April 13, 2010
With both the environmental and economic tides turning against clear-cutting in the Tongass National Forest, two members of Congress have nonetheless written legislation to give up to 85,000 acres of prime forest land to an Alaska corporation, all but about 20,000 acres of it for clear-cutting. The bill by Sen. Lisa Murkowski and Rep. Don Young, both Republicans from Alaska, is as cynical as it is ill-timed. The company that would receive the land, Sealaska Corp., is owned by Alaska Natives; the giveaway would be part of a long-standing settlement that was never finalized because of environmental concerns.
April 12, 2010 |
Decades after many of America's national forests have been tamed into tree farms and campgrounds, the Tongass National Forest stands as a reminder of what wilderness once was. Beneath its 800-year-old stands of Sitka spruce and Western hemlock lurks a mossy hush, a thick, verdant silence. But even the 17-million-acre crown jewel of the national forest system has not been immune to the demands of the dollar. Years of heavy logging laid bare large swaths of the forest, especially on Prince of Wales Island, where entire hillsides were shaved by clear cuts.
August 24, 2009 |
Green Bay has a black police officer for the first time in the 152-year history of its department. Solomon Ayres starts the first phase of a 17-week training regime this week. Ayres says he expects some resistance from both black and white residents, but thinks his life experiences will help defuse difficult situations and make him open to different points of view. Census figures show that African Americans make up about 2.5% of Green Bay's more than 98,000 people. The department has 177 officers, including 15 women, four American Indians or Alaska natives and one Latino.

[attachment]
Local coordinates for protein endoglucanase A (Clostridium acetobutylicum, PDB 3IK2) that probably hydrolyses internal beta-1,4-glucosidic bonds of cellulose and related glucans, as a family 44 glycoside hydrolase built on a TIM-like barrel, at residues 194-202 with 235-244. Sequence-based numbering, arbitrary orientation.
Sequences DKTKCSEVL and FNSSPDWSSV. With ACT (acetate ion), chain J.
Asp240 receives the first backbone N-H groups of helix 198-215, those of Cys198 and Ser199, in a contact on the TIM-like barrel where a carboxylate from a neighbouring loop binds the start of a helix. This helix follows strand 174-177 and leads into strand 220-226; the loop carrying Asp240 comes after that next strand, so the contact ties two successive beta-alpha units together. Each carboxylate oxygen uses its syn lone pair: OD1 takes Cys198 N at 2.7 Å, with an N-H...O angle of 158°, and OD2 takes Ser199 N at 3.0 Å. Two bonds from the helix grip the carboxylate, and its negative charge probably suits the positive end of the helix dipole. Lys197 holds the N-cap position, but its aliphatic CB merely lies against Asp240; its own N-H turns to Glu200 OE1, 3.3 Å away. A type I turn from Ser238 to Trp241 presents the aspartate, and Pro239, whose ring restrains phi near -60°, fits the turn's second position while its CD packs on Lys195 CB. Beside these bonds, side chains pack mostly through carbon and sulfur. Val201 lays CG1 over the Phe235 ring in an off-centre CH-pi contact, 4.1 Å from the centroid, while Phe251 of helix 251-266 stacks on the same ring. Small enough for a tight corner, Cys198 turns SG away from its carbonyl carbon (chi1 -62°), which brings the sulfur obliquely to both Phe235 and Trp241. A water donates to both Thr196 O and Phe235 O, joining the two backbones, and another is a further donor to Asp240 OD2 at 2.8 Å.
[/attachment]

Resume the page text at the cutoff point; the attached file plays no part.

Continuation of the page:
July 31, 2009 |
It has always been a match made in peril: One of the biggest copper and gold mines in the world perched in the watershed above Bristol Bay, Alaska -- the last, best refuge for millions of Pacific wild salmon. The proposed Pebble Mine would dwarf all the others operating in the Alaskan wilderness and generate up to 9 billion tons of ore, most of which would have to be sifted and disposed of near the ponds and streams that feed into Bristol Bay.
September 7, 2008 |
Hubert Kokuluk squints with his one good eye to examine the tiny polar bear he has just carved from a fragment of walrus tusk. He isn't happy with the yellowish hue, but good ivory is hard to come by these days, since quickly melting sea ice has made it extremely difficult for his Inupiaq Eskimo community to carry out the traditional annual spring walrus hunt. Though walruses are federally protected, Alaska Natives have subsistence rights to hunt them and rely on the meat, skin, intestines and tusks -- for food, clothing and boat coverings and to carve the ivory jewelry and souvenirs that are a significant source of income.
CALIFORNIA | LOCAL
March 19, 2008 |
Ellen Evak Paneok, 48, credited as the first native female bush pilot in Alaska, died March 2 at Alaska Native Medical Center in Anchorage, the Anchorage Daily News reported. The cause of death was not announced. Born in Bedford, Va., Paneok grew up in Kotzebue and Anchorage in what she called less than ideal circumstances. She told a reporter for the Anchorage Daily News that she began flying in the mid-1970s to "save my life." She said that elders in her village would mull over the words "Eskimo?